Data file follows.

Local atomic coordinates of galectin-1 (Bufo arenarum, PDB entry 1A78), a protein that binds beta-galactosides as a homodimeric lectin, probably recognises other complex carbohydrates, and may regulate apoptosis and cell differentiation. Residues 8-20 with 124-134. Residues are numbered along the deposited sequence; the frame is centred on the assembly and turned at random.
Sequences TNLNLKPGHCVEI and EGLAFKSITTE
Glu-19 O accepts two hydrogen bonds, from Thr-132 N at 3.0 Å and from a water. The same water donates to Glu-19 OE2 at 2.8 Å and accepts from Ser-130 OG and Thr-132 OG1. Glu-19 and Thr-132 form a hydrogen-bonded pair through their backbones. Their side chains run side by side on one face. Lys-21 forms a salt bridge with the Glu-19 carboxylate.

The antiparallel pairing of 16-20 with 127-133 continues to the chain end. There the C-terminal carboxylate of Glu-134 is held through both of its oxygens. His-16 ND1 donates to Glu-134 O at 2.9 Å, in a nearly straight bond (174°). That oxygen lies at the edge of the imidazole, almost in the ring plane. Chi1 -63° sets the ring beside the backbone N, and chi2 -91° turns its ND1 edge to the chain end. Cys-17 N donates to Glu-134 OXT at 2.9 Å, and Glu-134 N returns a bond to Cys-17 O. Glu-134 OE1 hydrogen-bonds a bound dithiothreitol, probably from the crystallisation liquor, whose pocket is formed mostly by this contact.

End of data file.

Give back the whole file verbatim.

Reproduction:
Local atomic coordinates of galectin-1 (Bufo arenarum, PDB entry 1A78), a protein that binds beta-galactosides as a homodimeric lectin, probably recognises other complex carbohydrates, and may regulate apoptosis and cell differentiation. Residues 8-20 with 124-134. Residues are numbered along the deposited sequence; the frame is centred on the assembly and turned at random.
Sequences TNLNLKPGHCVEI and EGLAFKSITTE
Glu-19 O accepts two hydrogen bonds, from Thr-132 N at 3.0 Å and from a water. The same water donates to Glu-19 OE2 at 2.8 Å and accepts from Ser-130 OG and Thr-132 OG1. Glu-19 and Thr-132 form a hydrogen-bonded pair through their backbones. Their side chains run side by side on one face. Lys-21 forms a salt bridge with the Glu-19 carboxylate.

The antiparallel pairing of 16-20 with 127-133 continues to the chain end. There the C-terminal carboxylate of Glu-134 is held through both of its oxygens. His-16 ND1 donates to Glu-134 O at 2.9 Å, in a nearly straight bond (174°). That oxygen lies at the edge of the imidazole, almost in the ring plane. Chi1 -63° sets the ring beside the backbone N, and chi2 -91° turns its ND1 edge to the chain end. Cys-17 N donates to Glu-134 OXT at 2.9 Å, and Glu-134 N returns a bond to Cys-17 O. Glu-134 OE1 hydrogen-bonds a bound dithiothreitol, probably from the crystallisation liquor, whose pocket is formed mostly by this contact.